In his 1991 article, Gilbert argues for a meaning in Abbott’s Flatland that is not apparent on first glance. What this is has been challenging critics for well over one hundred years, and Gilbert asserts that it is an “insightful study of a persistent nineteenth-century preoccupation, the quest for new creative directions in a culture powerfully-if more and more uncomfortably-committed to history and tradition.” (Gilbert, 392.) He is arguing that Abbott uses the two-dimensional protagonist to satirize the “general Victorian faith in progress.” (Gilbert, 397.) He does so by discussing the rigorous hierarchy of Flatland society, based entirely on anatomical characteristics, and its predictable sterility, which eliminates the possibility of change within such a society. Sphere makes this abundantly clear to Square when he transports him to Pointland, the world inhabited by a single entity. The Point is his own entire universe, and Gilbert states: “This “king” of what the Sphere calls “the abyss of No dimensions” leads a life of narcissistic contentment, continually singing his own praises…that makes no distinction between self or other: “Infinite beatitude of existence! It is; and there is no one else beside It,” (Gilbert, 399). The Square tries to reason with him that there is a greater level of existence, but he is unable to perceive the Square’s words as anything other than his own, because he lacks the creative power that Gilbert is trying to articulate here. The Sphere too, runs into this problem when trying to explain Spaceland to the Square, a two dimensional being with no concept of the word “upward.” The Square cannot understand “upward,” because he only knows “Northward.” When he finally does understand, he tries to then preach his newfound knowledge to the rest of Flatland, and is subsequently imprisoned, because their way of life simply prevents the Square from making a convincing enough argument. Gilbert cites Rosemary Jann’s essay “Abbott’s “Flatland”: Scientific Imagination and “Natural Christianity” and its commitment to creating an alliance between Christianity and science, but Gilbert argues that this kind of reading would limit Flatland, and the kind of creativity that it strives to achieve. Abbott wants us to transcend the traditional views of the world, in search of something greater. Gilbert quotes Kaluza, who says: “if we enlarge our vision of the universe to five dimensions there is really only one force field, and that is gravity.” (Gilbert, 402.) He uses this to charge his reader to find whatever it is that will allow us to see beyond our limited vision, into a new direction, and Gilbert concludes by saying: “As for what that unimaginative new direction is, if the equivocal conclusion of Flatland fails to say, it nevertheless seeks to prepare readers to know it when they see it: in Abbott’s terms, a new dimension expressed in a new language, leading to a new life.” (Gilbert, 403.)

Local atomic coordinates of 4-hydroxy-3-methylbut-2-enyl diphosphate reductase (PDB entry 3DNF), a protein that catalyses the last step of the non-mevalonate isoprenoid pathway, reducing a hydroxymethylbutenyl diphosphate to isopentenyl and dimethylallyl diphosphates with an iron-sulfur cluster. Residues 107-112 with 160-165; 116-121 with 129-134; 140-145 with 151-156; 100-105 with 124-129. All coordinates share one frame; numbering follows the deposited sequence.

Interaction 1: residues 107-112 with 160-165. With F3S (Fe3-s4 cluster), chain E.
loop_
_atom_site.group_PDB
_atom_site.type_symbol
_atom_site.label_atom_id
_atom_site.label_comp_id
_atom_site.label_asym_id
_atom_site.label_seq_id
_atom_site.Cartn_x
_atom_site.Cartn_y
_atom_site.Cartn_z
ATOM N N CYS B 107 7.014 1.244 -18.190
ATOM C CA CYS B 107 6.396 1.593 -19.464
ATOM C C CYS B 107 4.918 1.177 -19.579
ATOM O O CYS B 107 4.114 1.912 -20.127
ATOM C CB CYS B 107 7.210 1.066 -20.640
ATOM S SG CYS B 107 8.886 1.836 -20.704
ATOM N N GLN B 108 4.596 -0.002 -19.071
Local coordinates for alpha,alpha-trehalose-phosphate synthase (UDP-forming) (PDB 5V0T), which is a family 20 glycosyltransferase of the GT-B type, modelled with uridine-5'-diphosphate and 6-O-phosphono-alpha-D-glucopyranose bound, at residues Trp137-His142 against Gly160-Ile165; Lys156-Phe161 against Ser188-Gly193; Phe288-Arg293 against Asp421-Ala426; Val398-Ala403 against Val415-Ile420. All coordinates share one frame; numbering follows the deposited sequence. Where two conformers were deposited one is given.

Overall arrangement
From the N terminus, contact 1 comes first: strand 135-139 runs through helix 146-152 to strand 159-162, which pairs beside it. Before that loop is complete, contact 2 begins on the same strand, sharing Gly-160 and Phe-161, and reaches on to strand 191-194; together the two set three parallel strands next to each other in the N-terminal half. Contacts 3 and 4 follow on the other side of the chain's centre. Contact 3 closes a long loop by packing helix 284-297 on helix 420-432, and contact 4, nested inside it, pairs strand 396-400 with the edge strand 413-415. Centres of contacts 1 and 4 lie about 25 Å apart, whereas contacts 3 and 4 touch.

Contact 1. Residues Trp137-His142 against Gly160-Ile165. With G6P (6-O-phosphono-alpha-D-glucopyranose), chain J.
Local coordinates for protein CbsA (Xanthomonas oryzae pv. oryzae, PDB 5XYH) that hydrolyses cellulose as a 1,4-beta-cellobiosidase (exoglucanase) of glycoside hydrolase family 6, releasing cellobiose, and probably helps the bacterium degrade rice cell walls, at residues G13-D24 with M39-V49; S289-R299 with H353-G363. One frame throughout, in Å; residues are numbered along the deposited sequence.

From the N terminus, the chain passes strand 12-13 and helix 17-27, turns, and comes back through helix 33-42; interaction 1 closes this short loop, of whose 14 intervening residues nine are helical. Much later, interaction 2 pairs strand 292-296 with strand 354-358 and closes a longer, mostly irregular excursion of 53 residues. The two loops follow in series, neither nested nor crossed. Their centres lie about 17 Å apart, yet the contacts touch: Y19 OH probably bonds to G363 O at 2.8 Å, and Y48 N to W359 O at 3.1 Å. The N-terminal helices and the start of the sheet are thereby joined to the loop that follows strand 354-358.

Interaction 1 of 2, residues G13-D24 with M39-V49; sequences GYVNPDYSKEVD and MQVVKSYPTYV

This argument, to me, is extremely convincing. Abbott wrote Flatland in a time where the concept of the fourth dimension fascinated the public. However, Abbott seems to be telling readers to strive for more, to something even newer, and as Gilbert notes, he does it in a way that is palatable to the general public. Abbott was a huge proponent of English vernacular, and it is evident here.
Source: “Upward, Not Northward”: Flatland and the Quest for the New
Author(s): Elliot L. Gilbert
Source: English Literature in Transition, 1880-1920, Volume 34, Number 4 (1991), pp. 391-403 Published by: ELT Press